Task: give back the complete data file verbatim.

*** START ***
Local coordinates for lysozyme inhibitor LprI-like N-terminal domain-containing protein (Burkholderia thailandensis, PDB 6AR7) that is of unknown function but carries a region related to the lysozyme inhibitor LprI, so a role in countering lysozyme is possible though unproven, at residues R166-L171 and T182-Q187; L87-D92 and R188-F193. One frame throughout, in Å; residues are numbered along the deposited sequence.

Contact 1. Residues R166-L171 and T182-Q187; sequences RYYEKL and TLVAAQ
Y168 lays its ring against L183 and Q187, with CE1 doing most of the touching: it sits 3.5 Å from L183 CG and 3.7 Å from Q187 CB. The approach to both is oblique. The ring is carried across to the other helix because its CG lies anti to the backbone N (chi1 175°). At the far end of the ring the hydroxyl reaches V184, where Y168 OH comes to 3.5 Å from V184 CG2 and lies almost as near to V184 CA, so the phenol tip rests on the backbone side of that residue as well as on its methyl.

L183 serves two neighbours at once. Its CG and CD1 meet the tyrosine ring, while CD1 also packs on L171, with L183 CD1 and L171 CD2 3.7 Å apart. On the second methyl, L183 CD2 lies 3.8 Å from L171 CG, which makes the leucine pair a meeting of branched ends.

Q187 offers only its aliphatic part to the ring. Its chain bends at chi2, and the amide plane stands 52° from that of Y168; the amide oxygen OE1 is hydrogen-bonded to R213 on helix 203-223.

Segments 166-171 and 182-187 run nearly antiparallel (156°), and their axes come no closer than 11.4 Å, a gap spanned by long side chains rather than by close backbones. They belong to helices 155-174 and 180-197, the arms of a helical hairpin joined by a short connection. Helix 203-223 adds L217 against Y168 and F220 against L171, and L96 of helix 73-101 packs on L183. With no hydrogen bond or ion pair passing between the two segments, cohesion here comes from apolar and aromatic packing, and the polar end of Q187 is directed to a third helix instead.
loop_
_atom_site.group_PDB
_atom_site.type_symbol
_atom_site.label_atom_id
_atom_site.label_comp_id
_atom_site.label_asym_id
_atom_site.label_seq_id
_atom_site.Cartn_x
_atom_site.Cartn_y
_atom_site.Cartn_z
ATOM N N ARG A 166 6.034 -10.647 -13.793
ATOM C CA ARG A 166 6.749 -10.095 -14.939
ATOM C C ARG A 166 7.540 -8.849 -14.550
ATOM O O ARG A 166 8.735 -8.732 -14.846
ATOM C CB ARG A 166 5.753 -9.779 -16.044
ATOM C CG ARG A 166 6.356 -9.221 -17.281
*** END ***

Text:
Local coordinates for lysozyme inhibitor LprI-like N-terminal domain-containing protein (Burkholderia thailandensis, PDB 6AR7) that is of unknown function but carries a region related to the lysozyme inhibitor LprI, so a role in countering lysozyme is possible though unproven, at residues R166-L171 and T182-Q187; L87-D92 and R188-F193. One frame throughout, in Å; residues are numbered along the deposited sequence.

Contact 1. Residues R166-L171 and T182-Q187; sequences RYYEKL and TLVAAQ
Y168 lays its ring against L183 and Q187, with CE1 doing most of the touching: it sits 3.5 Å from L183 CG and 3.7 Å from Q187 CB. The approach to both is oblique. The ring is carried across to the other helix because its CG lies anti to the backbone N (chi1 175°). At the far end of the ring the hydroxyl reaches V184, where Y168 OH comes to 3.5 Å from V184 CG2 and lies almost as near to V184 CA, so the phenol tip rests on the backbone side of that residue as well as on its methyl.

L183 serves two neighbours at once. Its CG and CD1 meet the tyrosine ring, while CD1 also packs on L171, with L183 CD1 and L171 CD2 3.7 Å apart. On the second methyl, L183 CD2 lies 3.8 Å from L171 CG, which makes the leucine pair a meeting of branched ends.

Q187 offers only its aliphatic part to the ring. Its chain bends at chi2, and the amide plane stands 52° from that of Y168; the amide oxygen OE1 is hydrogen-bonded to R213 on helix 203-223.

Segments 166-171 and 182-187 run nearly antiparallel (156°), and their axes come no closer than 11.4 Å, a gap spanned by long side chains rather than by close backbones. They belong to helices 155-174 and 180-197, the arms of a helical hairpin joined by a short connection. Helix 203-223 adds L217 against Y168 and F220 against L171, and L96 of helix 73-101 packs on L183. With no hydrogen bond or ion pair passing between the two segments, cohesion here comes from apolar and aromatic packing, and the polar end of Q187 is directed to a third helix instead.
loop_
_atom_site.group_PDB
_atom_site.type_symbol
_atom_site.label_atom_id
_atom_site.label_comp_id
_atom_site.label_asym_id
_atom_site.label_seq_id
_atom_site.Cartn_x
_atom_site.Cartn_y
_atom_site.Cartn_z
ATOM N N ARG A 166 6.034 -10.647 -13.793
ATOM C CA ARG A 166 6.749 -10.095 -14.939
ATOM C C ARG A 166 7.540 -8.849 -14.550
ATOM O O ARG A 166 8.735 -8.732 -14.846
ATOM C CB ARG A 166 5.753 -9.779 -16.044
ATOM C CG ARG A 166 6.356 -9.221 -17.281